PITTSBURG — Why not put a book under the tree this year?
Everyone has their own Christmas tradition. Johanna Bennetts’ family tradition is “12 books of Christmas.”
For 12 days following Christmas Day her two children, aged eight and 10, unwrap a book to read together as a family. Some people with a similar tradition do it as Christmas advent calendar.
“It’s like an extra present,” Bennetts said.
She keeps the Christmas books separate from the other books in their home and when the Christmas season is over they tuck them away with the decorations.
Books have always been in Bennetts’ home starting back when she was a child.
“I’ve always loved books,” she said. “I was born and raised in a family that loved reading.”
Now she shares this love of reading with her own children and with other students at area schools. Dubbed “The Book Lady,” she started a blog called Mothering by the Books and began working for Usborne Books a few years ago. Bennetts also volunteers as a book reader at schools and the Crawford County Historical Museum.
On Saturday Bennetts read a book called “The Nutcracker” at the Crawford County Museum.
“It’s a great Christmas story, it’s a good length to read to children of all different ages,” she said.
Bennetts had an idea to encourage other parents to read to their children after volunteering at her children’s schools. As a thank you gift for volunteering, Bennetts received a book called “The Read-Aloud Handbook” written by Jim Trelease. Bennett said she agreed with Trelease about how important it is to read aloud to children.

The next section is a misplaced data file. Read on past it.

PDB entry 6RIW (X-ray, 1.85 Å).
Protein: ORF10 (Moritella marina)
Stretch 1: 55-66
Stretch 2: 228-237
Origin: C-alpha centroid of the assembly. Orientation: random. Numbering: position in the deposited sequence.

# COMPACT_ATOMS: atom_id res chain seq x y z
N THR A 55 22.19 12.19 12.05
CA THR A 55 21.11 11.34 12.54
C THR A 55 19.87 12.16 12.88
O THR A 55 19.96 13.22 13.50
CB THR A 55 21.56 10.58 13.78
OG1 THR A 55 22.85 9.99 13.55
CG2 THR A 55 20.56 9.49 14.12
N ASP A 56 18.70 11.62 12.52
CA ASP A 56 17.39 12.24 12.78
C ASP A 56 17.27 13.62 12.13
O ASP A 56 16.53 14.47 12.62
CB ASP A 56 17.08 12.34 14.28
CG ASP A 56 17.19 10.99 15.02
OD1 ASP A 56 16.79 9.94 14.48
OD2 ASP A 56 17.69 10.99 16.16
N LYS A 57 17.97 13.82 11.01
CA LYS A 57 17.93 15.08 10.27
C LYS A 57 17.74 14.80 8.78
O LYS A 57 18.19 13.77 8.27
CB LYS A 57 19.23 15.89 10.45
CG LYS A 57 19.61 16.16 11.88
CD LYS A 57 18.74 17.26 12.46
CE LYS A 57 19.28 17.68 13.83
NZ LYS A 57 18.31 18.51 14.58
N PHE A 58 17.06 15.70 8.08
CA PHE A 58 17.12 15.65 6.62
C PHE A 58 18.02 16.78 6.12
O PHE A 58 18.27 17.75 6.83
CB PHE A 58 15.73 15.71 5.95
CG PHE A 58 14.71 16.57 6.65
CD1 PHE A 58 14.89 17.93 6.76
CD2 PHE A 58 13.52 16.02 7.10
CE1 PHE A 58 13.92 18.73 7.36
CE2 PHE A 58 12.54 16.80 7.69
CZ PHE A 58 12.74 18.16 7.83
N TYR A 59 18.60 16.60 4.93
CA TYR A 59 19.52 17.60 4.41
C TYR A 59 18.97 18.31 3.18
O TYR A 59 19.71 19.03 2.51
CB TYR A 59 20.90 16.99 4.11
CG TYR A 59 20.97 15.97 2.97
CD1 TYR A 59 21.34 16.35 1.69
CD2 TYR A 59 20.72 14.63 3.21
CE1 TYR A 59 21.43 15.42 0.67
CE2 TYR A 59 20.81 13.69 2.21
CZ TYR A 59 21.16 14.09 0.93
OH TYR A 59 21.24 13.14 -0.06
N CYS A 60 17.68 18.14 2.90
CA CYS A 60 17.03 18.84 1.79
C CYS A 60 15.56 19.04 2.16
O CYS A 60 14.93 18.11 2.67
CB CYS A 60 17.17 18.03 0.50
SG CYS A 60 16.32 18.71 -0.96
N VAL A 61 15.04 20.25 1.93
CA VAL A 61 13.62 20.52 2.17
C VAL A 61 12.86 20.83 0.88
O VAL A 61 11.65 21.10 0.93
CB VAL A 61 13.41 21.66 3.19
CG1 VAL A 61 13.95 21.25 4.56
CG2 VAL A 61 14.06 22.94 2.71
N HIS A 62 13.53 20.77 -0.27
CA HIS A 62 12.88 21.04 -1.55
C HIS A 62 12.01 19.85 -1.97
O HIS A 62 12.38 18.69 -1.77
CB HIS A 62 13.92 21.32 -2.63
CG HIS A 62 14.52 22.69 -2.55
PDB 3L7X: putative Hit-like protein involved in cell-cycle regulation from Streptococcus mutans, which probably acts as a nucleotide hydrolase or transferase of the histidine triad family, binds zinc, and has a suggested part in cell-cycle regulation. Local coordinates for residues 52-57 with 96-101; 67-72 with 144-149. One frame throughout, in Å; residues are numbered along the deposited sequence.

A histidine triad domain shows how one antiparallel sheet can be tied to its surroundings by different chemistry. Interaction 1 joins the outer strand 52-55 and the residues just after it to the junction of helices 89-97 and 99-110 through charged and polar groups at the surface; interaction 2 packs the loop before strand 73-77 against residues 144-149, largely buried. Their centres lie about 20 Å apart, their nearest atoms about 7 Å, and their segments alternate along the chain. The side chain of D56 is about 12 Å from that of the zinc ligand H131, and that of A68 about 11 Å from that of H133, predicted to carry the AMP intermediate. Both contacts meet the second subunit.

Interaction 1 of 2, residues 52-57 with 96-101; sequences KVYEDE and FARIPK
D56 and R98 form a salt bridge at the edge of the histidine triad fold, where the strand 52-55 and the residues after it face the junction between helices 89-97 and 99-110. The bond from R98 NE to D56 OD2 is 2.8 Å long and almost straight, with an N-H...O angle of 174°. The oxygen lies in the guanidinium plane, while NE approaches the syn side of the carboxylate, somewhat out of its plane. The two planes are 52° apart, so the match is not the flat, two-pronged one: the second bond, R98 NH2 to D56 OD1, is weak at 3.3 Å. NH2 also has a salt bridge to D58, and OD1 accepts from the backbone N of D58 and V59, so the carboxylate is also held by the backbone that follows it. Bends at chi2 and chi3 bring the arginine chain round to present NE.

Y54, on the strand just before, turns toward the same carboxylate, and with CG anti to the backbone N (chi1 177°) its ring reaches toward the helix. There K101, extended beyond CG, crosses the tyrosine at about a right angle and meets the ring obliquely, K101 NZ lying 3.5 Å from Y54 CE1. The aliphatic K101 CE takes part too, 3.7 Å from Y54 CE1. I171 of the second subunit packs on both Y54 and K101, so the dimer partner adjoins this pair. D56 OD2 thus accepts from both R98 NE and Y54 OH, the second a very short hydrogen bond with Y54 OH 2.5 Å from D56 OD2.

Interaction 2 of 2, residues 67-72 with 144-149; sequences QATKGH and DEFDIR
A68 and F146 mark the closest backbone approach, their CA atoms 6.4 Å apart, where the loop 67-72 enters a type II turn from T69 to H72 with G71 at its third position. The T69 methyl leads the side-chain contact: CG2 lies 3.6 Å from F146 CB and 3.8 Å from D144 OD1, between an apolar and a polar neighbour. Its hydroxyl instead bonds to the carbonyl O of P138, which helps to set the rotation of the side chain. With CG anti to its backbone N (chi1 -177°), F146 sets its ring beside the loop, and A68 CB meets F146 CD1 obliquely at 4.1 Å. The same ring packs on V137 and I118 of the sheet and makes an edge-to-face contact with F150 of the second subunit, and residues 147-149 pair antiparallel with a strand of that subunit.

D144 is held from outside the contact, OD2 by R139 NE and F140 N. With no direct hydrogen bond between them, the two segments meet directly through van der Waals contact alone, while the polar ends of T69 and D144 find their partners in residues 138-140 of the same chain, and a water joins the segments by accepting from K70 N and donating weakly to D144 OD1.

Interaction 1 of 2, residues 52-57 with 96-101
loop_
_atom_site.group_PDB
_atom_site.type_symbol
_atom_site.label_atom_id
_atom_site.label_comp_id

According to the book, nearly 100 percent of children in kindergarten have an interest in reading a book outside of school. By fourth grade that percentage is approximately split in half at 54 percent and by grade 12 less than 20 percent of children are interested in reading a book outside of school.
“What changed in fourth grade? Parents stopped reading to their kids,” Bennetts said.
Reading helps children scholastically, Bennetts said, adding that books also teach children empathy.
“They have these experiences through books of people who are different from them and how to relate to that,” she said.
Books can help with parenting, Bennetts said. For example, she sometimes references a character named Auggie from the book “Wonder” written by R.J. Palacio. She asks her children how they thought Auggie would have felt.
“They are able to have a connection with the story and use it in their own lives,” Bennetts said.
Bennetts provided a few tips for parents. She said to leave a collection of books out where children can see the covers, a basket someplace in a central room where people are makes a good spot for books. Children will find these books and open them up from time to time when they are bored, she said. Bennetts also recommended parents to start reading to children early to not only strengthen language development but also to create memories and bonds with their child.